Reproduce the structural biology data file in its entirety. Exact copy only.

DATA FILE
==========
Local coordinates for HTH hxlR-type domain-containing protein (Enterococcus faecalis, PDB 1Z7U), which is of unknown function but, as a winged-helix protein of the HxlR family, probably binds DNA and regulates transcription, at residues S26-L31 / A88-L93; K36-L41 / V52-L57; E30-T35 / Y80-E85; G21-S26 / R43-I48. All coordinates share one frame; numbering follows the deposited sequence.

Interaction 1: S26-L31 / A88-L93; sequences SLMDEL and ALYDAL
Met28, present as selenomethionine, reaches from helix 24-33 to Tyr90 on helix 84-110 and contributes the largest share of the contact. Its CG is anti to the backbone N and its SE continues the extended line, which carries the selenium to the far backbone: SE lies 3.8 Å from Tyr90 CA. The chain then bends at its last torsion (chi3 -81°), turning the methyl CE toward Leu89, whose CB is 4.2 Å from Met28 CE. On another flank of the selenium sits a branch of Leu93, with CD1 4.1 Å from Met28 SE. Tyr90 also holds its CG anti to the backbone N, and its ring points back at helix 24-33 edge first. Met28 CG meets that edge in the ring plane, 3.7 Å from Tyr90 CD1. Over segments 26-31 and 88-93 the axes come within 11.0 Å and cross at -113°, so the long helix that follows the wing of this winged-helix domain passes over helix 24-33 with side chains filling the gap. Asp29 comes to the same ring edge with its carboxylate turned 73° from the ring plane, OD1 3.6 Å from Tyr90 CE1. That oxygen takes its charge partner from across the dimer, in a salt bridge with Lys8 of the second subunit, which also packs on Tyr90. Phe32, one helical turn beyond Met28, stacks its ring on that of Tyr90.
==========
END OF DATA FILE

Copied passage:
Local coordinates for HTH hxlR-type domain-containing protein (Enterococcus faecalis, PDB 1Z7U), which is of unknown function but, as a winged-helix protein of the HxlR family, probably binds DNA and regulates transcription, at residues S26-L31 / A88-L93; K36-L41 / V52-L57; E30-T35 / Y80-E85; G21-S26 / R43-I48. All coordinates share one frame; numbering follows the deposited sequence.

Interaction 1: S26-L31 / A88-L93; sequences SLMDEL and ALYDAL
Met28, present as selenomethionine, reaches from helix 24-33 to Tyr90 on helix 84-110 and contributes the largest share of the contact. Its CG is anti to the backbone N and its SE continues the extended line, which carries the selenium to the far backbone: SE lies 3.8 Å from Tyr90 CA. The chain then bends at its last torsion (chi3 -81°), turning the methyl CE toward Leu89, whose CB is 4.2 Å from Met28 CE. On another flank of the selenium sits a branch of Leu93, with CD1 4.1 Å from Met28 SE. Tyr90 also holds its CG anti to the backbone N, and its ring points back at helix 24-33 edge first. Met28 CG meets that edge in the ring plane, 3.7 Å from Tyr90 CD1. Over segments 26-31 and 88-93 the axes come within 11.0 Å and cross at -113°, so the long helix that follows the wing of this winged-helix domain passes over helix 24-33 with side chains filling the gap. Asp29 comes to the same ring edge with its carboxylate turned 73° from the ring plane, OD1 3.6 Å from Tyr90 CE1. That oxygen takes its charge partner from across the dimer, in a salt bridge with Lys8 of the second subunit, which also packs on Tyr90. Phe32, one helical turn beyond Met28, stacks its ring on that of Tyr90.